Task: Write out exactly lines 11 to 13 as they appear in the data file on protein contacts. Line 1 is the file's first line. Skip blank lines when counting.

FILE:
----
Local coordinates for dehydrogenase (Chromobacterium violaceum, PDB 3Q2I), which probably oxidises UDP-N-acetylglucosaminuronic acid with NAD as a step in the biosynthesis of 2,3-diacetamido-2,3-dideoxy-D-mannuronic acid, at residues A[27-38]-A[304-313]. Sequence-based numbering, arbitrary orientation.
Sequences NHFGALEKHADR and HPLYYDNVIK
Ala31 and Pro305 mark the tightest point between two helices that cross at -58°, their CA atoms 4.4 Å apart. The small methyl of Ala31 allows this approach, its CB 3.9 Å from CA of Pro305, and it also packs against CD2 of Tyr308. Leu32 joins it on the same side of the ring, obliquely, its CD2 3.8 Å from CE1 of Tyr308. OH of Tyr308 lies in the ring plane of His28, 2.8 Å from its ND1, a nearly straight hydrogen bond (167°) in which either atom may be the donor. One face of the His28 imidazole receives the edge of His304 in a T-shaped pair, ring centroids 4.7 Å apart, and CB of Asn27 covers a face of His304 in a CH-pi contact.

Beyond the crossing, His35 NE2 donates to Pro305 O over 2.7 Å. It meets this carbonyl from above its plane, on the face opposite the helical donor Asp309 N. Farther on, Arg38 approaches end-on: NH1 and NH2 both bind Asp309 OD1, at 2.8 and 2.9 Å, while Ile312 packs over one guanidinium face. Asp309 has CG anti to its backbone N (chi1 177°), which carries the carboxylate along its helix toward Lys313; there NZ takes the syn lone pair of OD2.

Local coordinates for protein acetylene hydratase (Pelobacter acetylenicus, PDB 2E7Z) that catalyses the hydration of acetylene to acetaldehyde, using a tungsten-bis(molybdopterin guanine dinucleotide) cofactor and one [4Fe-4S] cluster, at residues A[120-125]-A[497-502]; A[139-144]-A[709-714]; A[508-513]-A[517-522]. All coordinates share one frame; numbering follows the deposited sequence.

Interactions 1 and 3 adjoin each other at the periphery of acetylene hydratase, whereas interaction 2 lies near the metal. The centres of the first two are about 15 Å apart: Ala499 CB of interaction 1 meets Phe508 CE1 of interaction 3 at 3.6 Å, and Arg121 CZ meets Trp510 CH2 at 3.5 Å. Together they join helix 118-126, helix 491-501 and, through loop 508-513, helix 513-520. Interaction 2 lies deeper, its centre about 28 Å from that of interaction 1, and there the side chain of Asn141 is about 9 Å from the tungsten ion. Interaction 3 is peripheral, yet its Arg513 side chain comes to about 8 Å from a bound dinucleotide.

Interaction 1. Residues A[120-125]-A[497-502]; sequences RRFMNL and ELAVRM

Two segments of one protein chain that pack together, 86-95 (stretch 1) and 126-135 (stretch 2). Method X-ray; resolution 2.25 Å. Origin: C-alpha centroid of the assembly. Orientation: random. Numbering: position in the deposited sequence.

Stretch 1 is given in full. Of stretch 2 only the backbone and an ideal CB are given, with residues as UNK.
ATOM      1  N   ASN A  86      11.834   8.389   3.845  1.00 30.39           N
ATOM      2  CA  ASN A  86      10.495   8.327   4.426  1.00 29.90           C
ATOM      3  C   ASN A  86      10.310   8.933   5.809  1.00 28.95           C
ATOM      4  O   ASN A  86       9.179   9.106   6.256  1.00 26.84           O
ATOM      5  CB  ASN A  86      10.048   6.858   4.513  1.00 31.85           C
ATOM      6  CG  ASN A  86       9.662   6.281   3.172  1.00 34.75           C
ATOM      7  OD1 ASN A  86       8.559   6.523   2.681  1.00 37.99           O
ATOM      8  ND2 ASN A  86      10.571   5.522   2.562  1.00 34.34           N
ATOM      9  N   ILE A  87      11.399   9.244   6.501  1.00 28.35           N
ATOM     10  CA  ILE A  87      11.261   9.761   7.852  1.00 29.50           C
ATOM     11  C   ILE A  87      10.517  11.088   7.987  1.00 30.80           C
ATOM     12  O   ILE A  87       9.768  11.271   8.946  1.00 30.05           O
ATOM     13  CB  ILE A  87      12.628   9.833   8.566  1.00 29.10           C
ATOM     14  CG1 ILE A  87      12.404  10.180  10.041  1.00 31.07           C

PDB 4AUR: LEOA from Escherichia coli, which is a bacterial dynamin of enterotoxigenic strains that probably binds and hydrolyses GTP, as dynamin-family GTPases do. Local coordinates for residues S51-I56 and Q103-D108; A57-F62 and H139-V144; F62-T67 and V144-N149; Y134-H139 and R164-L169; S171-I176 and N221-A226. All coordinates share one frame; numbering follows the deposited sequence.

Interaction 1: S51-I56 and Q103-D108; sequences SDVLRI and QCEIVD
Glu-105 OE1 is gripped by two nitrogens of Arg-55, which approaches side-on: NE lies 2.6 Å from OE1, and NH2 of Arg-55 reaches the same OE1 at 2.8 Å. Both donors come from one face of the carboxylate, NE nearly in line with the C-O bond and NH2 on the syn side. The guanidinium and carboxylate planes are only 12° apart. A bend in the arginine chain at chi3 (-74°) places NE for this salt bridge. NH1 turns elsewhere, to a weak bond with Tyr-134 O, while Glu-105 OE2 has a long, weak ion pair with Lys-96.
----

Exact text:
ATOM      2  CA  ASN A  86      10.495   8.327   4.426  1.00 29.90           C
ATOM      3  C   ASN A  86      10.310   8.933   5.809  1.00 28.95           C
ATOM      4  O   ASN A  86       9.179   9.106   6.256  1.00 26.84           O